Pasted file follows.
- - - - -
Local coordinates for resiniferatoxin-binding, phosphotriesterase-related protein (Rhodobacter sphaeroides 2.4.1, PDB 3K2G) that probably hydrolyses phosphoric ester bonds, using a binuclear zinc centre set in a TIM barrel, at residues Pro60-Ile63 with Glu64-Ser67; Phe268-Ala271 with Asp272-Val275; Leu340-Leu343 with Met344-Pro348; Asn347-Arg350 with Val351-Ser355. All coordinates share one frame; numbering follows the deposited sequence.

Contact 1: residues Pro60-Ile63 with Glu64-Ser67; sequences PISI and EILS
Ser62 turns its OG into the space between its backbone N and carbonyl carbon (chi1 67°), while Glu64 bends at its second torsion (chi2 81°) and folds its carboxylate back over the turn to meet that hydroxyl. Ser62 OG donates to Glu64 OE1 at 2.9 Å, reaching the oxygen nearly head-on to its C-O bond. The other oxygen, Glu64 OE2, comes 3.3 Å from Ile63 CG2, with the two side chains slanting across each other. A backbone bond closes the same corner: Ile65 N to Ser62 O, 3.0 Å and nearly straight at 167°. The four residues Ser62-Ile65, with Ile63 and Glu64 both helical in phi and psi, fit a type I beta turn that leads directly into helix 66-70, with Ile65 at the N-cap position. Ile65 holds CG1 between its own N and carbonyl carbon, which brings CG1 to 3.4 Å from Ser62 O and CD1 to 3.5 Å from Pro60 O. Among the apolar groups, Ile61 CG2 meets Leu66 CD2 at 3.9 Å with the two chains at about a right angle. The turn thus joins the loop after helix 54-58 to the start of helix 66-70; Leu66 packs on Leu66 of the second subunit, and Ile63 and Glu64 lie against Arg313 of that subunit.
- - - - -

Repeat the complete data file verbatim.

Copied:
Local coordinates for resiniferatoxin-binding, phosphotriesterase-related protein (Rhodobacter sphaeroides 2.4.1, PDB 3K2G) that probably hydrolyses phosphoric ester bonds, using a binuclear zinc centre set in a TIM barrel, at residues Pro60-Ile63 with Glu64-Ser67; Phe268-Ala271 with Asp272-Val275; Leu340-Leu343 with Met344-Pro348; Asn347-Arg350 with Val351-Ser355. All coordinates share one frame; numbering follows the deposited sequence.

Contact 1: residues Pro60-Ile63 with Glu64-Ser67; sequences PISI and EILS
Ser62 turns its OG into the space between its backbone N and carbonyl carbon (chi1 67°), while Glu64 bends at its second torsion (chi2 81°) and folds its carboxylate back over the turn to meet that hydroxyl. Ser62 OG donates to Glu64 OE1 at 2.9 Å, reaching the oxygen nearly head-on to its C-O bond. The other oxygen, Glu64 OE2, comes 3.3 Å from Ile63 CG2, with the two side chains slanting across each other. A backbone bond closes the same corner: Ile65 N to Ser62 O, 3.0 Å and nearly straight at 167°. The four residues Ser62-Ile65, with Ile63 and Glu64 both helical in phi and psi, fit a type I beta turn that leads directly into helix 66-70, with Ile65 at the N-cap position. Ile65 holds CG1 between its own N and carbonyl carbon, which brings CG1 to 3.4 Å from Ser62 O and CD1 to 3.5 Å from Pro60 O. Among the apolar groups, Ile61 CG2 meets Leu66 CD2 at 3.9 Å with the two chains at about a right angle. The turn thus joins the loop after helix 54-58 to the start of helix 66-70; Leu66 packs on Leu66 of the second subunit, and Ile63 and Glu64 lie against Arg313 of that subunit.